Now we see the ETHREAD struct of the main thread of the new process at address 0x824304c0, and we can see the fields of this structure. We are interesed on Win32StartAddress field, the entrypoint of the thread in the recently created process:

kd> .process /i 8223d020
You need to continue execution (press 'g' <enter>) for the context
to be switched. When the debugger breaks in again, you will be in
the new process context.
kd> dt _ETHREAD 824304c0
   +0x000 Tcb              : _KTHREAD
   +0x1c0 CreateTime       : _LARGE_INTEGER 0x0e82fb8c`bed0e210
   +0x1c0 NestedFaultCount : 0y00
   +0x1c0 ApcNeeded        : 0y0
   +0x1c8 ExitTime         : _LARGE_INTEGER 0x82430688`82430688
   +0x1c8 LpcReplyChain    : _LIST_ENTRY [ 0x82430688 - 0x82430688 ]
   +0x1c8 KeyedWaitChain   : _LIST_ENTRY [ 0x82430688 - 0x82430688 ]
   +0x1d0 ExitStatus       : 0n0
   +0x1d0 OfsChain         : (null) 
   +0x1d4 PostBlockList    : _LIST_ENTRY [ 0x82430694 - 0x82430694 ]
   +0x1dc TerminationPort  : (null) 
   +0x1dc ReaperLink       : (null) 
   +0x1dc KeyedWaitValue   : (null) 
   +0x1e0 ActiveTimerListLock : 0
   +0x1e4 ActiveTimerListHead : _LIST_ENTRY [ 0x824306a4 - 0x824306a4 ]
   +0x1ec Cid              : _CLIENT_ID
   +0x1f4 LpcReplySemaphore : _KSEMAPHORE
   +0x1f4 KeyedWaitSemaphore : _KSEMAPHORE
   +0x208 LpcReplyMessage  : (null) 
   +0x208 LpcWaitingOnPort : (null) 
   +0x20c ImpersonationInfo : (null) 
   +0x210 IrpList          : _LIST_ENTRY [ 0x824306d0 - 0x824306d0 ]
   +0x218 TopLevelIrp      : 0
   +0x21c DeviceToVerify   : (null) 
   +0x220 ThreadsProcess   : 0x8223d020 _EPROCESS
   +0x224 StartAddress     : 0x7c810735 Void
   +0x228 Win32StartAddress : 0x0101e23a Void
   +0x228 LpcReceivedMessageId : 0x101e23a
   +0x22c ThreadListEntry  : _LIST_ENTRY [ 0x8223d1b0 - 0x8223d1b0 ]
   +0x234 RundownProtect   : _EX_RUNDOWN_REF
   +0x238 ThreadLock       : _EX_PUSH_LOCK
   +0x23c LpcReplyMessageId : 0
   +0x240 ReadClusterSize  : 7
   +0x244 GrantedAccess    : 0x1f03ff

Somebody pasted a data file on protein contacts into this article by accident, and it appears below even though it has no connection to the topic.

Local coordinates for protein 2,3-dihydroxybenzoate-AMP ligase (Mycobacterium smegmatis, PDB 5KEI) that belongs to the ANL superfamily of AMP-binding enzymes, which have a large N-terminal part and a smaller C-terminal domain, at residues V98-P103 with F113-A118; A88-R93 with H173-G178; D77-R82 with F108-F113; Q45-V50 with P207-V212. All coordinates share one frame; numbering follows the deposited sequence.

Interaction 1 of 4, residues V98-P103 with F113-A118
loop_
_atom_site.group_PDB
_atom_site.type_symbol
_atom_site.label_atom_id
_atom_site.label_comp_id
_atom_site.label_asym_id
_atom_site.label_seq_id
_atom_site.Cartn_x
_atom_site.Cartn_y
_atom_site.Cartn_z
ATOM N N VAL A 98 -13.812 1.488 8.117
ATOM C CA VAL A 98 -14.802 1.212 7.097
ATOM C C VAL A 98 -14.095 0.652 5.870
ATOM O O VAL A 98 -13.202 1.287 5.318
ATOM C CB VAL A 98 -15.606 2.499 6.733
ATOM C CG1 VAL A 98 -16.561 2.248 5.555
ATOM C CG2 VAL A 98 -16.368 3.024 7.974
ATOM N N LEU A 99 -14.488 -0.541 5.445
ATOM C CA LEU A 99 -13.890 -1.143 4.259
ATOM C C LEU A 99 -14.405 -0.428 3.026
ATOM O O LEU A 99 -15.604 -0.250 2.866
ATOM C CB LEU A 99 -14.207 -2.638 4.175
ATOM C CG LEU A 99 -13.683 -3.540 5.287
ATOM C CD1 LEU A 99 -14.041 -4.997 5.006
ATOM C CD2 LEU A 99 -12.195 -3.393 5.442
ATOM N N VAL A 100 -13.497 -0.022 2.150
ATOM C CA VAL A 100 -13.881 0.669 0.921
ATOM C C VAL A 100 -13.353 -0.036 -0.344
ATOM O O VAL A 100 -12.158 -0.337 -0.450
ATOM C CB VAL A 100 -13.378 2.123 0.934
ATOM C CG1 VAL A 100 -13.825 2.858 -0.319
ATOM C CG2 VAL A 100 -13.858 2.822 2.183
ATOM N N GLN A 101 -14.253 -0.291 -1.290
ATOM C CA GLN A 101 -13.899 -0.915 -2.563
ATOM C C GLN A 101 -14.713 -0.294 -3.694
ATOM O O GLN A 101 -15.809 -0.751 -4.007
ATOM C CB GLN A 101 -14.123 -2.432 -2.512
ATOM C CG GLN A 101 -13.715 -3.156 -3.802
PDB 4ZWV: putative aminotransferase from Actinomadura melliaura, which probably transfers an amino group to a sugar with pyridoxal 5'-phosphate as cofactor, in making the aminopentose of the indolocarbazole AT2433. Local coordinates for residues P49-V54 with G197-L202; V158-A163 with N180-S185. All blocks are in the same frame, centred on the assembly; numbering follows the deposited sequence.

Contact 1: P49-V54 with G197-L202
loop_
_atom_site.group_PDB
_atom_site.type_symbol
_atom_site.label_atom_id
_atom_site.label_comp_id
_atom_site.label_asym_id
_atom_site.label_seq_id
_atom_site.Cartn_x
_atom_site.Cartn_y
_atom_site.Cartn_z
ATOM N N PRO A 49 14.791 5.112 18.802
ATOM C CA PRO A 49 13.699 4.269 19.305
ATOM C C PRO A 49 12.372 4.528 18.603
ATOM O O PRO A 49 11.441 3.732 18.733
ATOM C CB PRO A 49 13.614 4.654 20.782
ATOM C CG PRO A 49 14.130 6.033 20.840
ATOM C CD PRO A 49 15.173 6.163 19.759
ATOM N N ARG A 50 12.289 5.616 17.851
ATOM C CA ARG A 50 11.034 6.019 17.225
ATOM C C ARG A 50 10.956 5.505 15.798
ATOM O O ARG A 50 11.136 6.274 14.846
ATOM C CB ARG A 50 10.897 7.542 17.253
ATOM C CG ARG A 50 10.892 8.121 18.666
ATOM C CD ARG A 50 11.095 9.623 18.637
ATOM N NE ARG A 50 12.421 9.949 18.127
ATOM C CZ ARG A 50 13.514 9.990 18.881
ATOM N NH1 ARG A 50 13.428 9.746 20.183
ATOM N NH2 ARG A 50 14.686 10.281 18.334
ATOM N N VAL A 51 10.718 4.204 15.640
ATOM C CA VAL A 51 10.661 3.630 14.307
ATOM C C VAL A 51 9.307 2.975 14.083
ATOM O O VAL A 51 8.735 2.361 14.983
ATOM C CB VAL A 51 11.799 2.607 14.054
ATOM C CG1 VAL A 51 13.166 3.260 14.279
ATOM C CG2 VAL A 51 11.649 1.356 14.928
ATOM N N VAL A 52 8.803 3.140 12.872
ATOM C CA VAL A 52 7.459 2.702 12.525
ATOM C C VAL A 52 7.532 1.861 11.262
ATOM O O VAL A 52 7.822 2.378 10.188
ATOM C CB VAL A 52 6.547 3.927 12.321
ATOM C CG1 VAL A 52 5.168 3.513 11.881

+0x248 CrossThreadFlags : 0
   +0x248 Terminated       : 0y0
   +0x248 DeadThread       : 0y0
   +0x248 HideFromDebugger : 0y0
   +0x248 ActiveImpersonationInfo : 0y0
   +0x248 SystemThread     : 0y0
   +0x248 HardErrorsAreDisabled : 0y0
   +0x248 BreakOnTermination : 0y0
   +0x248 SkipCreationMsg  : 0y0
   +0x248 SkipTerminationMsg : 0y0
   +0x24c SameThreadPassiveFlags : 0
   +0x24c ActiveExWorker   : 0y0
   +0x24c ExWorkerCanWaitUser : 0y0
   +0x24c MemoryMaker      : 0y0
   +0x250 SameThreadApcFlags : 0
   +0x250 LpcReceivedMsgIdValid : 0y0
   +0x250 LpcExitThreadCalled : 0y0
   +0x250 AddressSpaceOwner : 0y0
   +0x254 ForwardClusterOnly : 0 ''
   +0x255 DisablePageFaultClustering : 0 ''
The field Win32StartAddress of ETHREAD contains the entrypoint, so we set a breakpoint in that process at that address with:

bp /p <process> <entrypoint>


ba e1 <entrypoint>

In this way we can debug from entrypoint of the process.

Usually, it’s interesting to suspend the new processes until you see what other processes are created, and want to debug them, etc… Windbg user-mode debugger let you to suspend threads easily (~Thread n) but you can’t do this from kernel-mode debugger. You can read a couple of articles about threads suspension and resumption here:

Windows Thread Suspension Internals Part 1

Windows Thread Suspension Internals Part 2

Windows Internals – Thread resumption and synchronization objects

I asked the author of these articles about suspending threads from kernel mode session and he answered me that “windbg raises the IRQL to its highest value to stop all threads. I don’t think u can do it for one thread only, many stuff done”. I would like to investigate it in deep in the future.

I tried to force the thread to call SuspendThread to suspend itself:

kd> r @esp = @esp - 8
kd> ed @esp @eip
kd> ed @esp+4 fffffffe
kd> r @eip = kernel32!SuspendThread
But it worked sometimes, other times the thread ended up in an unestable state.

About breaking at DriverEntry of a driver, it is possible to set a breakpoint at symbol with bu. But i noticed it doesn’t work sometimes, i don’t know why. You can set bp at MmLoadSystemImage function too. This function will load the driver, so when the bp is hit, you step out of the function, and, in that moment, the driver is mapped in memory. Now you can load symbols and set breakpoint at driver entry with bp <driver>!DriverEntry,…